Kussmaul’s Sign- In a patient with Severe PAH

Javaid Ahmad Dar1*, MBBS, MD, DM, Shah Tauseef Arjamand2, MBBS, MS

1Assistant Professor in Cardiology, Christian Medical College, Vellore India.
2Fellow in Surgery, Indraprastha Apollo Hospital, Jasola Vihar, New Delhi, India.

*Corresponding author

Javaid Ahmad Dar, Assistant Professor in Cardiology, Christian Medical College, Vellore India.

Case Report

The patient is a 33 years old male who had a history of acute pulmonary embolism three and a half years back. He had received thrombolysis with alteplase and was subsequently on oral anticoagulants. After one year of the index episode, the patient started to experience progressive worsening of breathlessness. Further evaluation led to the diagnosis of chronic thromboembolic pulmonary hypertension (CTEPH). Patient was offered pulmonary endarterectomy which he declined and preferred medical management. He did not show clinical improvement and eventually developed refractory heart failure. And patient presented to Emergency department (ED) with worsening of breathlessness. On presentation to the ED, patient was in distress with pulse of 110/min, BP of 100/60 with no evidence of pulsus paradoxus, Respiratory rate of 22/min and chest was revealing bilateral basal crepts and CVS examination revealed pansystolic mummer at left parasternal edge. JVP was elevated and showed only one prominent outward crest, which is a prominent CV wave and one dominant downward trough, a prominent Y descent, and there was a paradoxical rise in the JVP on inspiration (video 1) which is an important clinical sign in heart failure commonly known by the eponym Kussmaul’s sign. The prominent CV wave in this paitent reflected sever Tricuspid regurigitation (TR). On echo, patient had severe RV dysfunction with severe TR with Pulmonary hypertension. Patient was treated with intravenous diuretics, and pulmonary vasodilators and improved symptomatically and was referred for work up for heart-lung transplantation.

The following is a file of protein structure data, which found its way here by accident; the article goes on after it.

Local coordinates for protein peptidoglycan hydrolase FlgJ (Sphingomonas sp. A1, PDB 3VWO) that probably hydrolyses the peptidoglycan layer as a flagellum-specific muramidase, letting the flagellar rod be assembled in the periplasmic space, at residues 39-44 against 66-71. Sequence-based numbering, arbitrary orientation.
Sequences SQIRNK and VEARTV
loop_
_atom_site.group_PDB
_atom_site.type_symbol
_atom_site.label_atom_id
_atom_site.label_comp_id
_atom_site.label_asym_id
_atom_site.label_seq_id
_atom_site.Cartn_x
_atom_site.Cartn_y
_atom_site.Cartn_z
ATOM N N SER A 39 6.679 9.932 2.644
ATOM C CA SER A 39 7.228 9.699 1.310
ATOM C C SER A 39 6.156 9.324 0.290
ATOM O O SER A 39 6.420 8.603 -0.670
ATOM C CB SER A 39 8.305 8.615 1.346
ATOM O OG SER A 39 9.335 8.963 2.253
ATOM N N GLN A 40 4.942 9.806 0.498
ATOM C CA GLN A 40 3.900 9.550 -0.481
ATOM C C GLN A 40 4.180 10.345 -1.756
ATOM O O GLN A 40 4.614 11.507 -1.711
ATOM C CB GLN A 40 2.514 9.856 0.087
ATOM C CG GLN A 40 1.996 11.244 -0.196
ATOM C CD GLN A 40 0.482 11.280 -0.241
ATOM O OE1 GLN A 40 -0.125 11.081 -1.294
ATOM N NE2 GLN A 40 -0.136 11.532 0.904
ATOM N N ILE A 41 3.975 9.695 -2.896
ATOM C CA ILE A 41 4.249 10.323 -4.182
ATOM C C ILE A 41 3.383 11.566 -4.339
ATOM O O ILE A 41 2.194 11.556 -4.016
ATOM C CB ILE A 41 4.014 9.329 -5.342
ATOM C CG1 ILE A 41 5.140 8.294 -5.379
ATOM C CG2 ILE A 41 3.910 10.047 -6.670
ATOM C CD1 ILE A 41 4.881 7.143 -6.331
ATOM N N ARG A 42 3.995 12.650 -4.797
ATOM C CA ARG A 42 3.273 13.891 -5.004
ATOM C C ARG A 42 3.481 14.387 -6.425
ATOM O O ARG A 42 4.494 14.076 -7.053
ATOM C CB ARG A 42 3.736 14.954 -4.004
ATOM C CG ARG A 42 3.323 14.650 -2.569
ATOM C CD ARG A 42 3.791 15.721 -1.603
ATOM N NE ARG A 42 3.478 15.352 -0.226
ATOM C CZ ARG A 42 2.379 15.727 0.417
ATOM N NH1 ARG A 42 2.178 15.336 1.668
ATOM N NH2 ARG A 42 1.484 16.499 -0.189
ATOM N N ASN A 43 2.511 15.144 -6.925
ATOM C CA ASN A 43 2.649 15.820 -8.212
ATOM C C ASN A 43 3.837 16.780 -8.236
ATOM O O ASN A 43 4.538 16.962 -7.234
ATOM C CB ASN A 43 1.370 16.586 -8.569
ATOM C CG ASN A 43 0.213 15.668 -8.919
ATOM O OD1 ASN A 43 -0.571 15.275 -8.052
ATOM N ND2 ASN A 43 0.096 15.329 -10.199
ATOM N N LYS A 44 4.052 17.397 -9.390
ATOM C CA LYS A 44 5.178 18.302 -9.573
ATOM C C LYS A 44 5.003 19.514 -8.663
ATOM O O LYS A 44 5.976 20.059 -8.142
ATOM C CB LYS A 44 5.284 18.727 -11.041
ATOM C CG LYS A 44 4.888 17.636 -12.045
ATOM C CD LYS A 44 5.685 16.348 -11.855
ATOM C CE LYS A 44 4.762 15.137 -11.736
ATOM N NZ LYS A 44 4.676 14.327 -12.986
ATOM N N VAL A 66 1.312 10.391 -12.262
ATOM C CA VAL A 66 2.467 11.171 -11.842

Kussmaul’s sign is characterized by paradoxical increase in right atrial pressure on inspiration due to decrease in RV compliance as in pericardial diseases like chronic constrictive pericarditis, cardiac tamponade, advanced heart failure and pulmonary hypertension. In this patient’s JVP, only prominent upstroke and downstroke is against the constrictive pericarditis which is the most common condition in which Kussmaul’s sign is  seen. Constrictive Pericarditis has prominent X and Y descends in contrast to only prominent Y descend here. In this patient with a history of previous history of CTEPH, Kussmaul’s sign reflects advance disease with severe RV dysfunction. In patients with pulmonary hypertension, Kussmaul’s sign is thought to result due to decreased RV compliance, however in a study in patients with severe PAH, Kussmaul’s sign was shown to reflect severe pulmonary vascular physiology and correlated independently as a poor prognostic factor.1 In a meta-analysis in patients presenting with acute myocardial infarction, Kussmaul’s sign has been found to be very specific for RV involvement and portends an increased preload requirement with intravenous fluids.2 Correctly identifying these clinical signs in a patient presenting to ED, adds in the appropriate management of the patient. This would be most appropriate in patients presenting with inferior wall MI’s where Kussmaul’s sign identifies a subset of patients with RV involvement who have a much sinister prognosis. And in heart failure population, Kussmaul’s sign is common in patients referred for heart transplantation and is associated with adverse cardiopulmonary hemodynamics.3

Conflicts of intrest: None

Funding source: None

Patient consent for the publication: Yes


  1. Alkhunaizi FA, Harowicz MR, Ireland CG, et al. Kussmaul’s Sign in Pulmonary Hypertension Corresponds with Severe Pulmonary Vascular Pathology rather than Right Ventricular Diastolic Dysfunction. Circ Heart Fail. 2021;14(1):e007461. doi:10.1161/CIRCHEARTFAILURE.120.007461
  2. Dubé E, Crozier M, Middleton A, Best B, Ohle R. Kussmaul’s sign for the diagnosis of right ventricular myocardial infarction: a systematic review and meta-analysis of diagnostic test accuracy studies. CJEM. 2021;23(2):185-194. doi:10.1007/s43678-020-00012-8
  3. Nadir AM, Beadle R, Lim HS. Kussmaul physiology in patients with heart failure. Circ Heart Fail. 2014;7(3):440-447. doi:10.1161/CIRCHEARTFAILURE.113.000830